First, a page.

Computer Education Science Week
The CDSBEO’s Computer Science Education Week, which was held from December 5 through 12, highlighted the impact that computer science is everywhere in various industries, career paths and in our everyday lives. Coding is a computational literacy or a way of thinking that’s used today in a variety of settings. Recent curricular changes are making coding much more accessible for both educators and students. As technology continues to be integrated into our everyday lives, it is important to empower students to be content creators rather than just content consumers.
Principal of Curriculum Brenda Reil, and Technology Enabled Learning Consultant Chris Stewart, presented an overview of this year’s Computer Science Education Week to Trustees. Two themes were adopted which set the foundation for the planning of Computer Science Week in schools: #CSEverywhere and #LetsCodeCDSBEO. Schools used these hashtags to showcase classroom activities throughout the week on social media channels.
Computer Science Education Week is an annual call to action to inspire K-12 students to learn computer science, advocate for equity, and celebrate the contributions of students, teachers, and partners.
“Our messaging has included encouragement for teachers to try coding with their colleagues and students throughout the year. Our consulting team is also always available to provide just-in-time and just-right supports for educators, meeting them where they are at in their learning to code journey,” explained Stewart.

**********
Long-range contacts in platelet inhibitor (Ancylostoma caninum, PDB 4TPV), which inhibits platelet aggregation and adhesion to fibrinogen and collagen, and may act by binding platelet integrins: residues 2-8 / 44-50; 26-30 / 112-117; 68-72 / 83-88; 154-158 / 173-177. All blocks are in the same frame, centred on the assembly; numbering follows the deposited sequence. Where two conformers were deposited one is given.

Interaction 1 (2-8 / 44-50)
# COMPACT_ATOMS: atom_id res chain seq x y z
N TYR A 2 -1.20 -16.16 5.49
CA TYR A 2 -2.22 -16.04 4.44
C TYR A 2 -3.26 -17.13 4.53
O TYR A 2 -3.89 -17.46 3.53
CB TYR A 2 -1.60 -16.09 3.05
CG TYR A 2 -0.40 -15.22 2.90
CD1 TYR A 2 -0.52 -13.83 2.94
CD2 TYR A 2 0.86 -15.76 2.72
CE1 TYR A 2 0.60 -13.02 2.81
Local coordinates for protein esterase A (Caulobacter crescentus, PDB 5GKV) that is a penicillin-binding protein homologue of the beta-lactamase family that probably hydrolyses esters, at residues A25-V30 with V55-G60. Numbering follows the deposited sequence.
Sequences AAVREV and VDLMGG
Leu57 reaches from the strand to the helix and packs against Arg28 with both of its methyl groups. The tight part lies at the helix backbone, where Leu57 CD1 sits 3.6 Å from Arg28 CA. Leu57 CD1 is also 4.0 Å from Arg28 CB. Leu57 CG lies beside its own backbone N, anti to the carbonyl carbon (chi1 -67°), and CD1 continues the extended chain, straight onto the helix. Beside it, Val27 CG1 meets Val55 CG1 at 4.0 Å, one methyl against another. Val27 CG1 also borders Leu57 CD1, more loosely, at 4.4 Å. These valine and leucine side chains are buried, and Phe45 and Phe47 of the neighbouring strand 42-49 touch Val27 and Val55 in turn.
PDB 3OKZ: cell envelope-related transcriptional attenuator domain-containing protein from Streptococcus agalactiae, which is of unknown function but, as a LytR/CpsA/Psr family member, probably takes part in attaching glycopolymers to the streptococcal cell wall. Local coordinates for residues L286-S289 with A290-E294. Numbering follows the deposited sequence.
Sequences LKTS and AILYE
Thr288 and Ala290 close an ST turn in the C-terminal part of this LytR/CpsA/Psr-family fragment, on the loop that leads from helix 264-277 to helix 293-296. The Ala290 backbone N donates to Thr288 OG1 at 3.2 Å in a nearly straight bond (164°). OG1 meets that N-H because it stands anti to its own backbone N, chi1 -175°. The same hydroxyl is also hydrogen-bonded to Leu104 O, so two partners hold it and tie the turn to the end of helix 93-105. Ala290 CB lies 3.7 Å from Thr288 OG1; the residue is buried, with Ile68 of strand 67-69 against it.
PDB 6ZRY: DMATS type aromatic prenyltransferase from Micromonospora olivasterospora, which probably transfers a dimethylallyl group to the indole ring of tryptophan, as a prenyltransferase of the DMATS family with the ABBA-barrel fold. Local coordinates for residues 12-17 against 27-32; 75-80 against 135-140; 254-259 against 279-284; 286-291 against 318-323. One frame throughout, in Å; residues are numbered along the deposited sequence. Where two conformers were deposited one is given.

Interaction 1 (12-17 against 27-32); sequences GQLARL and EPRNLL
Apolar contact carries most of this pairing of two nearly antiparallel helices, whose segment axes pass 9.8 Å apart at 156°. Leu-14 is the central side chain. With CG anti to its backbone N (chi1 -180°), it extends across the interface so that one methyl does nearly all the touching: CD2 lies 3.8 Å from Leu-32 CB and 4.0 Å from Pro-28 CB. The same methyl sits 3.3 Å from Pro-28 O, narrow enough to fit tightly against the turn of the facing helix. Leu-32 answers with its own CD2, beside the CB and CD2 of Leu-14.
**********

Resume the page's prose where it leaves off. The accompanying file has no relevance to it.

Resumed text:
Through professional development opportunities, CDSBEO educators have engaged in ministry-directed professional learning around the topic of STEM Education (Science, Technology, Engineering, and Mathematics).
“From this PA Day, we were able to collect some teacher data on their experiences with coding, the various coding technologies they’ve been using and would like to use, as well as data on the supports they’d like to receive,” noted Principal Reil.
Each day of the Computer Science Education Week campaign was devoted to supporting schools, teachers and students, with themes developed for each day of the week to help provide a focus for learning and discussion. Board consultants worked to provide resources and leadership around district-wide initiatives, including PA Days, as well as offer school-based and in-class supports which included demonstrations of high-impact practices/modeling lessons, collaboration (lesson planning, co-teaching, resource development), and technical support.
Moving forward, the Curriculum Department has developed an inventory of existing coding and robotics equipment which is available for schools to borrow, and additional technologies have also been purchased which will be added to the inventory list.
“I really appreciated this presentation as it provides us with insight into the creativity that’s being incorporated into student learning around coding,” noted Trustee Cummings.
“Many thanks on behalf of the Board of Trustees, to all of the staff and consultants who have brought this initiative to our students,” concluded Chair Wilson.